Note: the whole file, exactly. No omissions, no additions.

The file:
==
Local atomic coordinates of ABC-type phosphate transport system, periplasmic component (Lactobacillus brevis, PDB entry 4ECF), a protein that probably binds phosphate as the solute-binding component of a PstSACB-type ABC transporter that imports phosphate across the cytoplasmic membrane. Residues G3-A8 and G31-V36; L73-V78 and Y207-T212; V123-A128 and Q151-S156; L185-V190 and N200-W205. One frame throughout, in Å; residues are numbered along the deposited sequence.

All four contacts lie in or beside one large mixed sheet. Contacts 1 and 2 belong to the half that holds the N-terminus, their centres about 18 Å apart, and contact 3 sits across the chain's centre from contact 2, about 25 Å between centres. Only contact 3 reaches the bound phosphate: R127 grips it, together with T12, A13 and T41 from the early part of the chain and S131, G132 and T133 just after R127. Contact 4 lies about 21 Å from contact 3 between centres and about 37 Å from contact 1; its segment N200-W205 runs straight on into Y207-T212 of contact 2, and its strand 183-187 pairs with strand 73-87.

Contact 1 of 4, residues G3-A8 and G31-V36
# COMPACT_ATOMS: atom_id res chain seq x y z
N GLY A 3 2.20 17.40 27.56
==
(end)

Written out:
Local atomic coordinates of ABC-type phosphate transport system, periplasmic component (Lactobacillus brevis, PDB entry 4ECF), a protein that probably binds phosphate as the solute-binding component of a PstSACB-type ABC transporter that imports phosphate across the cytoplasmic membrane. Residues G3-A8 and G31-V36; L73-V78 and Y207-T212; V123-A128 and Q151-S156; L185-V190 and N200-W205. One frame throughout, in Å; residues are numbered along the deposited sequence.

All four contacts lie in or beside one large mixed sheet. Contacts 1 and 2 belong to the half that holds the N-terminus, their centres about 18 Å apart, and contact 3 sits across the chain's centre from contact 2, about 25 Å between centres. Only contact 3 reaches the bound phosphate: R127 grips it, together with T12, A13 and T41 from the early part of the chain and S131, G132 and T133 just after R127. Contact 4 lies about 21 Å from contact 3 between centres and about 37 Å from contact 1; its segment N200-W205 runs straight on into Y207-T212 of contact 2, and its strand 183-187 pairs with strand 73-87.

Contact 1 of 4, residues G3-A8 and G31-V36
# COMPACT_ATOMS: atom_id res chain seq x y z
N GLY A 3 2.20 17.40 27.56